Collective Bargaining in Jordan’s Ready Made Garment Sector

Noor Jihan first left her country
to look for work at age 13. Over the years, she has been employed
as a domestic worker and in several factories around the world. A year ago, at age 24, Noor came
to work in this factory in Irbid. Her employer offers her room
and board, so she can send most
of her US$150 monthly wage to her family in Bangladesh. Noor is part of a
40,000 migrant workforce in Jordan’s Qualifying Industrial Zone,
making ready-made clothing for some of the world’s
leading consumer brands. Since it was established in 1996, the sector was long plagued
with poor working and living conditions. Weak dialogue mechanisms
between workers and their employers resulted in several strikes, some of which hit multiple factories
and lasted for up to a month. But the situation of workers
has improved in recent years. Since 2008, Better Work Jordan
has worked closely with its partners — the Ministry of Labour, employers, the garment union
and the international brands — to improve compliance with Jordan’s
laws and international labour standards. This culminated in a collective
bargaining agreement signed in May 2013 between two apparel employers’
associations and Jordan’s garment union. The agreement will help tens
of thousands of workers — both migrants and Jordanians — by improving conditions in the factories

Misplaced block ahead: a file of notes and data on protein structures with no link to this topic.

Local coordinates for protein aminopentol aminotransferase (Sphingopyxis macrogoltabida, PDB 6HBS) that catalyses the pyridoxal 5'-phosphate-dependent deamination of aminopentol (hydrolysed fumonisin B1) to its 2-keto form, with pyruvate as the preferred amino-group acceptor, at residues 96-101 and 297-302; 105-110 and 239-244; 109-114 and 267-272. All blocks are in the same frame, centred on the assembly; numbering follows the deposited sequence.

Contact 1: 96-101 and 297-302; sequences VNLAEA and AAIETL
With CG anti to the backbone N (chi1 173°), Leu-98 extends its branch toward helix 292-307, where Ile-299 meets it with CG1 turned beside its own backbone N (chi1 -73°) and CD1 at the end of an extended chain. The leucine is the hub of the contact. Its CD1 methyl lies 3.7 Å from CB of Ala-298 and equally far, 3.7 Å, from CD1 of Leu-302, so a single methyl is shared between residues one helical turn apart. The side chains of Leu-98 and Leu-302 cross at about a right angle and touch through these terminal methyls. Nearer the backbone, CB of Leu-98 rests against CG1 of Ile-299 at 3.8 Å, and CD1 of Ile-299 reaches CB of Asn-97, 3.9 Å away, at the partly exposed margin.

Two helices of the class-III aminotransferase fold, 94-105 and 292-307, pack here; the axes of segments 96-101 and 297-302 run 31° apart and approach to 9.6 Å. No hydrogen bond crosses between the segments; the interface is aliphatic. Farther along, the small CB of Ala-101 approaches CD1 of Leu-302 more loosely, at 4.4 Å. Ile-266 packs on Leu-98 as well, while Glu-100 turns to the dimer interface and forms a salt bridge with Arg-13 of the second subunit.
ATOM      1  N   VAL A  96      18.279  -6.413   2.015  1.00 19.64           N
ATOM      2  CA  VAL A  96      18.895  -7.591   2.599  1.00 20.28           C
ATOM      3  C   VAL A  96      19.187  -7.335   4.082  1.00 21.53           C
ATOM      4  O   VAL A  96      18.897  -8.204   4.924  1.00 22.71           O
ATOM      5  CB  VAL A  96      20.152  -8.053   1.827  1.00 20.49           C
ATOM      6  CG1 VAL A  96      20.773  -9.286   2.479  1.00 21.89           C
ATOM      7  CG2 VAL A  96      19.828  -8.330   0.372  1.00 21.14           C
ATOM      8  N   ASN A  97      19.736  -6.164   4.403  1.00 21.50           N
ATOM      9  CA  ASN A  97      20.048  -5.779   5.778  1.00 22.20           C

and allowing for better representation. “The CBA is the latest step in a process
of enhancing social dialogue between workers and their employers
that has been going on for a number of years now. It’s a sectorial CBA, meaning that covers all employers
and all workers in the sector. ” Some of the most important
provisions of the agreement focus on: 1. Regulating working hours, wages and bonuses 2. Granting union access to factories
3. Providing an environment more conducive to social dialogue
between workers and employers 4.  Improving occupational health
and safety both at factories and dormitories 5. Committing to treat all workers equally Garment sector exports reached
a record high in 2012 and generated 1.2 billion U.S dollars. Factory owners are hopeful that the collective bargaining agreement
will enable the sector to grow even further. Better Work Jordan supported the development of the
Collective Bargaining Agreement by offering training
on collective bargaining to the garment union and
employers prior to negotiations and by reviewing the draft agreement
to ensure consistency with the ILO’s core labour standards. “As important as this agreement is, it’s just a piece of paper and
its value wont be seen until it extends and impacts
on the workforce and the relationship between
the employers and workers throughout the sector. So if you look at the agreement
it calls for the creation of committees at the factory level
and also of the sectorial level to resolve both language
interpretations of the contract and to work together
to implement the contract. The ILO and Better Work Jordan
will assist in this process by bringing in experts to work
with both employers and Unions on contract administration. Now you have this contract,
how do you make it work?”

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